Sunday, August 17, 2003

College basketball insider

Pros in international games here to stay

By Bill Koch
The Cincinnati Enquirer

The notion seems quaint today: The United States rounds up its best college basketball players, sends them off to the Olympics and runs away with the gold.

Of course, the United States hasn't sent a team of college players to the Olympics since 1988, when John Thompson coached the team to a bronze medal. Four years later, the United States began sending NBA players and hasn't stopped, winning the gold with them in each of the last three Olympics.

"It would be very difficult to medal or win in the Olympics with college players assembled the way they used to be," said Oliver Purnell, the former University of Dayton and current Clemson coach, who's serving as an assistant on the U.S. team.

The U.S. team assembled last week to begin practice at John Jay College in Manhattan for the FIBA Americas Olympic qualifying tournament Wednesday through Aug. 31 in San Juan, Puerto Rico. The closest thing to a college player on this team is Kansas product Nick Collison, who will be a rookie for the NBA Seattle SuperSonics this year.

The only true college connections on this Olympic qualifying team are the coaches, Purnell and North Carolina's Roy Williams, who, along with San Antonio Spurs coach Gregg Popovich, are assisting coach Larry Brown of the Detroit Pistons.

"European players have gotten better," Purnell said, "and the other thing that you've got to realize is that the European players go back every summer and play together in competition. We don't do that. Most of the time, when we assemble a team, it's for the first time.

"When you take that into account, as well as the fact that they're not as good as NBA players, and that so many college players go to the NBA early, the best of that age group is not available."

Even with a team of NBA players, winning the Olympic gold medal is no longer a given for the United States, especially after its sixth-place finish in last year's world championships in Indianapolis. Purnell says there's a sense among the players on this team that the USA must re-establish its dominance in world basketball at the 2004 Olympics in Athens.

"It's certainly something we've talked about," Purnell said. "We are the defending gold medalist, but because of our performance last year with different players in the world championships, we have to go out and qualify for the Olympics. That's the first order of business. Then we go defend that gold medal."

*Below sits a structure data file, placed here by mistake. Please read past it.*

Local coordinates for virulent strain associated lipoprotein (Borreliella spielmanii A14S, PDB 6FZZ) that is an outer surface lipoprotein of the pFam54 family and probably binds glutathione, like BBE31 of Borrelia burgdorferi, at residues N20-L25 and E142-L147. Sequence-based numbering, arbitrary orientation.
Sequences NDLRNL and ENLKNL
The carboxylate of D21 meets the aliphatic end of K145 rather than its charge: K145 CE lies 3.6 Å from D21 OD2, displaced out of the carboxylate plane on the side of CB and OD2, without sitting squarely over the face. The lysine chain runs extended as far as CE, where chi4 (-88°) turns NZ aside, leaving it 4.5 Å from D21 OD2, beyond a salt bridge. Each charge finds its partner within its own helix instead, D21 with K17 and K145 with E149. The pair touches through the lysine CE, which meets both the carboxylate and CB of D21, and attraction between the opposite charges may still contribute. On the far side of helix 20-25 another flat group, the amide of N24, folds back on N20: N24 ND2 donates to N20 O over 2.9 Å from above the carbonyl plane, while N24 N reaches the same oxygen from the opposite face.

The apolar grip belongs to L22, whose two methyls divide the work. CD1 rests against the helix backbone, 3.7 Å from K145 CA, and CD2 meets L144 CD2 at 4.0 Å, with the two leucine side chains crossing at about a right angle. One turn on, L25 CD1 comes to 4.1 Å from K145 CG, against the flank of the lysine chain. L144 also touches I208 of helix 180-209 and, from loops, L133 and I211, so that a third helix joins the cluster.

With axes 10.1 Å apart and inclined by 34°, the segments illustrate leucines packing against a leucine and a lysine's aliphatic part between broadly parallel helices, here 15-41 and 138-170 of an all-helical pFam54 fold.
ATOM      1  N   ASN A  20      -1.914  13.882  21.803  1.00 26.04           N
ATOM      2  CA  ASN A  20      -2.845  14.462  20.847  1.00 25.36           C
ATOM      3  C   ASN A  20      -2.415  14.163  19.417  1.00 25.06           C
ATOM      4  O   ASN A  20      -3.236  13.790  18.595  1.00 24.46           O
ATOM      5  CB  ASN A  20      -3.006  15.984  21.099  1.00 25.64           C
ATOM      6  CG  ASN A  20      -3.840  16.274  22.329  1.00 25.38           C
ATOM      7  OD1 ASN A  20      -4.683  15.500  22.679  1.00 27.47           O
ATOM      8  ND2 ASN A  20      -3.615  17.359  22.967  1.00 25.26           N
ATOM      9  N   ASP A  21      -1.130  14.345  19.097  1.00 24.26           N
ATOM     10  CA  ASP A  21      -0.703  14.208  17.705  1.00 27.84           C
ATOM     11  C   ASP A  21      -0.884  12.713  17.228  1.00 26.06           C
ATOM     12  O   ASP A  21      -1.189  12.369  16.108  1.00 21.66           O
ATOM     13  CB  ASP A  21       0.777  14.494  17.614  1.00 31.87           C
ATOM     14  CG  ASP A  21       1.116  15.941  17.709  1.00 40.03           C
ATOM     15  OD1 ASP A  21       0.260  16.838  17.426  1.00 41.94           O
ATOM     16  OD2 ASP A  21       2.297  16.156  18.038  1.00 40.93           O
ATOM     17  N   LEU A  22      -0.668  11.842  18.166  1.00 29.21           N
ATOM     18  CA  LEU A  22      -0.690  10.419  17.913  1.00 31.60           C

Purnell and the other coaches spent last week trying to mold Tim Duncan, Jason Kidd, Tracy McGrady, Allen Iverson, Ray Allen, Karl Malone, Jermaine O'Neal, Richard Jefferson and Collison into a team, while at the same time helping them adjust to the international game with its different rules and strategies.

"You've got to play more as a team," Purnell said. "It's like anything. It's an adjustment, especially after playing one way for 82 games."

SHIELDS MILESTONE: Northern Kentucky coach Ken Shields needs 10 victories to become the first coach in the school's history to reach the 300-win plateau.

Shields, the dean of local college coaches, took over the NKU program in 1988. As he enters his 16th season with the Norse, he's 290-155. He has had seven 20-win seasons.

He also coached at Highlands High School and St. Thomas High School, where he amassed 460 wins and posted fifteen 20-win seasons. He has won 750 games as a head coach on both the college and high school levels.

Shields, 61, has talked about retiring from coaching at the end of this season, but he hasn't made a decision yet on whether to return next year.

The Norse begin their season Nov. 7 in the Disney Division II Tip-Off Classic in Lake Buena Vista, Fla., near Orlando. They'll open the three-game round-robin tournament against Kennesaw (Ga.) State, which was 25-10 last season and played in the NCAA Tournament. They'll play Philadelphia (16-12 last year) in their second game and will finish up against South Dakota State, which went 24-7 last season and also played in the NCAA Tournament.

NKU lost four starters from their 25-6 NCAA Tournament team, including All-American Brenden Stowers and all-Great Lakes Valley Conference selection Quentin Smith.

MAYBIN FUND: A fund has been established for former Louisville star Marques Maybin, who is paralyzed from the waist down following an Aug. 5 motorcycle accident.

Maybin, who played under coach Denny Crum from 1997-2001, scored 1,624 points for the Cardinals, putting him 12th on the school's career scoring list and eighth in Conference USA.

He has played professionally the past two years in Lebanon and France but had not signed a contract for the upcoming season and had no health insurance.

Donations can be sent to: Marques Maybin Medical Fund, c/o Republic Bank, 661 South Hurstbourne Pkwy., Louisville, Ky., 40222.



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